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Nutrition Facts for Butter: It's Been Unfairly Vilified, But Here's the Truth

By Edited Jul 15, 2016 0 0

Nutrition Facts for Butter

Butter gets a bad rep. Is it really the heart-clogging killer it’s made out to be?

Butyric acid

Butter is high in butyric acid, which is a healthy short-chain fatty acid. Butyric acid has been linked to benefits in metabolism, digestive health, and protection from cancer. See, part of the problem with broad labels is that we overgeneralize. There are many different kinds of fats out there! Not just saturated, unsaturated, and trans, but short-chain, medium-chain (coconut oil is a great healthy source of medium-chain triglycerides), and long-chain. And even that’s a generalization. So do some research and don’t just listen to what the media tells you to eat.

Butter is natural

Butter is a natural food that we have eaten for generations. Only recently have we vilified it as an artery-clogging killer. Butter is free of all the man-made stuff that does God knows what to your body. Make sure you buy organic butter to keep your body free of pesticides and growth hormones.

The lipid hypothesis

Let’s look at some data. In 1900, we ate eighteen pounds of butter a year, and heart disease was extremely rare. Fast-forward to 1960. Our butter consumption fell to just four pounds per year, yet heart disease was the number-one killer. What gives?

Ancel Keys published a controversial piece of research linking saturated fat to cardiovascular disease. Though his methods were flawed, lobbyists convinced governmental agencies to adopt a “low-fat diet” recommendation. Though countless studies have been financed since then in the quest to prove that butter causes heart disease, none has conclusively demonstrated this link.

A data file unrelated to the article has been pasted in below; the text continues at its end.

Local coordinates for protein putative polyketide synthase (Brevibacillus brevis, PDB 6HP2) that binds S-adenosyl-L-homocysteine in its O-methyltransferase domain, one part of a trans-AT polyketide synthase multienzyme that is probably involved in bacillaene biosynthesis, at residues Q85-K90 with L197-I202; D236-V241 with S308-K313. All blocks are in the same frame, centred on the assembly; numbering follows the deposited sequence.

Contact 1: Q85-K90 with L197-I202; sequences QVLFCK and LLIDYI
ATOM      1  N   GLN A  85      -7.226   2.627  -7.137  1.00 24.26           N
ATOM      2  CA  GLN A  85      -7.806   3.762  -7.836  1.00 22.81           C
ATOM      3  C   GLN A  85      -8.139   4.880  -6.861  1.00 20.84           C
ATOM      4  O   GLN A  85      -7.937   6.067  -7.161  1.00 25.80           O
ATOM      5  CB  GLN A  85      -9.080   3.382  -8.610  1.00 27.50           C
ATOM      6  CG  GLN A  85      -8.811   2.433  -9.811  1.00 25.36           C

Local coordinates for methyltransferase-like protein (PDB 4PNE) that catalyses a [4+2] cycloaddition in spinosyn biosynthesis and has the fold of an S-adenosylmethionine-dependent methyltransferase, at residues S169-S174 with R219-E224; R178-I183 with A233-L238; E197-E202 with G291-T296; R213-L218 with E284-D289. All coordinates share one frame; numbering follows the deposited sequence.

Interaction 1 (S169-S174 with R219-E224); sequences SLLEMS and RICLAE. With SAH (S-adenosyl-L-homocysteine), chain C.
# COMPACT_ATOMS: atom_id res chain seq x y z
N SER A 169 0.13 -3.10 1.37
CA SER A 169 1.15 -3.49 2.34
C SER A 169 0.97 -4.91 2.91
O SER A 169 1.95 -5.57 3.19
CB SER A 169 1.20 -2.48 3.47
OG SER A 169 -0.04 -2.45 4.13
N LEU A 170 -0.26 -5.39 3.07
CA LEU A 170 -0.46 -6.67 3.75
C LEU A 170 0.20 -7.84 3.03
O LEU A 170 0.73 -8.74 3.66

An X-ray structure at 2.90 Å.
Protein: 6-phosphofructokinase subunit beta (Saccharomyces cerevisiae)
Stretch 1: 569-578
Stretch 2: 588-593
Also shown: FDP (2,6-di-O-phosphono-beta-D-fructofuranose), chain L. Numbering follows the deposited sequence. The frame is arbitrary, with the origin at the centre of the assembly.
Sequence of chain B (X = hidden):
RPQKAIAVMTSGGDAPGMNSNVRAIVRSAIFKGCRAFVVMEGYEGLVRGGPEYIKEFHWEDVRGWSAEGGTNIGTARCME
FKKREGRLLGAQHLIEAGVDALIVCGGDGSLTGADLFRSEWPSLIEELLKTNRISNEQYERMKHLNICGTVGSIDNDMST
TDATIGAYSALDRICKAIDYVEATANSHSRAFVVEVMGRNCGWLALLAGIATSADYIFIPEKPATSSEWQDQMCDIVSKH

And what’s happened since 1960? Saturated fat intake continues to decrease, while heart disease and obesity remain high. Is butter the culprit? Make your own decision.

Other butter benefits

Butter contains an easily absorbable form of vitamin A, which is much more easily absorbed by your body than carrots. It has vitamins E, D, and K, and selenium. It also contains lauric acid, which combats candida and other fungus. It’s also high in CLA, or conjugated linoleic acid. CLA is sold in supplement form, but you can get it in its healthy, natural state by just eating some butter.


I just want to add that I’m not a doctor, so don’t take any of this as medical advice. If you have certain types of heart conditions, you might need to keep your cholesterol level down, or something. I don’t know about any of that stuff. This is just my opinion, so listen to your doctor.


Thanks for reading these butter nutirion facts. Try more healthy foods like bananas, mashed potatoes with skin, kale, and taro. Thanks!



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